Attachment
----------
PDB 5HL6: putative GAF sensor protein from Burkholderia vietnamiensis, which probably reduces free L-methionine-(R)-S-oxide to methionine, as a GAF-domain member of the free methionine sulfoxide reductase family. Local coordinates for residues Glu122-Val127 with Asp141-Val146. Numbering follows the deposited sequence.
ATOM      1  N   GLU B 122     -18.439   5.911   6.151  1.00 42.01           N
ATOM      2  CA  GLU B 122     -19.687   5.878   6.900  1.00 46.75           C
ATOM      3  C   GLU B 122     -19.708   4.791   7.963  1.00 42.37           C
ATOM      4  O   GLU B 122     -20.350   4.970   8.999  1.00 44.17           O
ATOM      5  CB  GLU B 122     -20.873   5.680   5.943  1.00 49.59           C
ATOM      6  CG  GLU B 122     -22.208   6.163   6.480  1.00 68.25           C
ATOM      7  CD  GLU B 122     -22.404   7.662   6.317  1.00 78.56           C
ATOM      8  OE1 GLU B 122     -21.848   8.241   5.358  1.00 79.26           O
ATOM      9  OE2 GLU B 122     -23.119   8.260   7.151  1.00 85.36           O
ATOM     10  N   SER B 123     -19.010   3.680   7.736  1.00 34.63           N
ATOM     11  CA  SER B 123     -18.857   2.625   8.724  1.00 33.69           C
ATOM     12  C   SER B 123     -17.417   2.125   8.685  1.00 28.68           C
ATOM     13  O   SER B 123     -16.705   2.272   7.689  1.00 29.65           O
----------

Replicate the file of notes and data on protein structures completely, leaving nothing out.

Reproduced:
PDB 5HL6: putative GAF sensor protein from Burkholderia vietnamiensis, which probably reduces free L-methionine-(R)-S-oxide to methionine, as a GAF-domain member of the free methionine sulfoxide reductase family. Local coordinates for residues Glu122-Val127 with Asp141-Val146. Numbering follows the deposited sequence.
ATOM      1  N   GLU B 122     -18.439   5.911   6.151  1.00 42.01           N
ATOM      2  CA  GLU B 122     -19.687   5.878   6.900  1.00 46.75           C
ATOM      3  C   GLU B 122     -19.708   4.791   7.963  1.00 42.37           C
ATOM      4  O   GLU B 122     -20.350   4.970   8.999  1.00 44.17           O
ATOM      5  CB  GLU B 122     -20.873   5.680   5.943  1.00 49.59           C
ATOM      6  CG  GLU B 122     -22.208   6.163   6.480  1.00 68.25           C
ATOM      7  CD  GLU B 122     -22.404   7.662   6.317  1.00 78.56           C
ATOM      8  OE1 GLU B 122     -21.848   8.241   5.358  1.00 79.26           O
ATOM      9  OE2 GLU B 122     -23.119   8.260   7.151  1.00 85.36           O
ATOM     10  N   SER B 123     -19.010   3.680   7.736  1.00 34.63           N
ATOM     11  CA  SER B 123     -18.857   2.625   8.724  1.00 33.69           C
ATOM     12  C   SER B 123     -17.417   2.125   8.685  1.00 28.68           C
ATOM     13  O   SER B 123     -16.705   2.272   7.689  1.00 29.65           O